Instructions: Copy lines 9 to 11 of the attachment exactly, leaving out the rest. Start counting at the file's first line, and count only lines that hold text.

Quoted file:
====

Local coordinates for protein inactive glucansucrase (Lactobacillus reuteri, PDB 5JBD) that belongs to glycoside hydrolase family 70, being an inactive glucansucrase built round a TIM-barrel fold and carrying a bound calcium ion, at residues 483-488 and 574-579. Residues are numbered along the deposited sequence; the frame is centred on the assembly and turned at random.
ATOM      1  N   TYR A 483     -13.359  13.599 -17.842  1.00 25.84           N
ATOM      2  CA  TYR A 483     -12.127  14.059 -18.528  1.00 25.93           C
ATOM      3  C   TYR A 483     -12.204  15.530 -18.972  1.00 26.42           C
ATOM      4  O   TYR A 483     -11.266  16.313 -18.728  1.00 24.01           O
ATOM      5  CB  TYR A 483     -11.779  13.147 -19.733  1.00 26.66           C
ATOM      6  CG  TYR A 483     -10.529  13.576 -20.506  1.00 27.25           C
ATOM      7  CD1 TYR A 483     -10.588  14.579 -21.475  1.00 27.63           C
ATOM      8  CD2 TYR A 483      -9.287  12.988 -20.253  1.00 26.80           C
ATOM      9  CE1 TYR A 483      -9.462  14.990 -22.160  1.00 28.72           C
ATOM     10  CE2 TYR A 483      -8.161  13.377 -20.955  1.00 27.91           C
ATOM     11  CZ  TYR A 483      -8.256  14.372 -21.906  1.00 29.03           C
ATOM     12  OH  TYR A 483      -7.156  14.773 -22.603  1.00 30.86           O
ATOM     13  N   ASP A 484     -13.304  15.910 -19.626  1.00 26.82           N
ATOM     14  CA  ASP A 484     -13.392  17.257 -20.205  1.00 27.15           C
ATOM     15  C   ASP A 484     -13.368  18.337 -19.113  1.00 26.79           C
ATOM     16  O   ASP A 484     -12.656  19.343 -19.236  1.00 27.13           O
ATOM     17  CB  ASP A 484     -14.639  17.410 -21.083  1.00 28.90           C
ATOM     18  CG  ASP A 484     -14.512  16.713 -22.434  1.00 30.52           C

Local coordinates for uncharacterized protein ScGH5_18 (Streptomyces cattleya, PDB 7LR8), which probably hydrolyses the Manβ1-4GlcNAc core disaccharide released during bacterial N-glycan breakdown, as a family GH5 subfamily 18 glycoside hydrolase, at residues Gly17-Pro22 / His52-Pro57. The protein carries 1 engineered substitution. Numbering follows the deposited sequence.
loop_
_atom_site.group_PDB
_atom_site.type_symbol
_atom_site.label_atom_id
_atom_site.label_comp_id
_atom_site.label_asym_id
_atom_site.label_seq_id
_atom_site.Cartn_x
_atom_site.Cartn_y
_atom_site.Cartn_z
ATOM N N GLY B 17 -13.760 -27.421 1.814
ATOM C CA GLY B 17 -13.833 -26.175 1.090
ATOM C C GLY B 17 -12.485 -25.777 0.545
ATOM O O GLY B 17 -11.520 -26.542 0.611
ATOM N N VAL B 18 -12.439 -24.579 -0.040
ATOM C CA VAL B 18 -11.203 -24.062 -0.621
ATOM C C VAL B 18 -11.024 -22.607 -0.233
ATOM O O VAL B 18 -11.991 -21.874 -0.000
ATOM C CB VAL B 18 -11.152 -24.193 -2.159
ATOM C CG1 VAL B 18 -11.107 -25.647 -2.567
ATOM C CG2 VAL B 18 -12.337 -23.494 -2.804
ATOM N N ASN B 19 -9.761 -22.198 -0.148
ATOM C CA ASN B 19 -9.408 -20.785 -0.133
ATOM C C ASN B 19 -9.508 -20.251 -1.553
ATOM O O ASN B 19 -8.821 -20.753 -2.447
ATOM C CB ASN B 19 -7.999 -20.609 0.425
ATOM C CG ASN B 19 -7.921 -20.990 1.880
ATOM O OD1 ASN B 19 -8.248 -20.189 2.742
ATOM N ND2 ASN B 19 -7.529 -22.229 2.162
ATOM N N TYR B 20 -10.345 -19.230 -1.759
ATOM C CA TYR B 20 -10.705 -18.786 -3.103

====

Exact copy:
ATOM      8  CD2 TYR A 483      -9.287  12.988 -20.253  1.00 26.80           C
ATOM      9  CE1 TYR A 483      -9.462  14.990 -22.160  1.00 28.72           C
ATOM     10  CE2 TYR A 483      -8.161  13.377 -20.955  1.00 27.91           C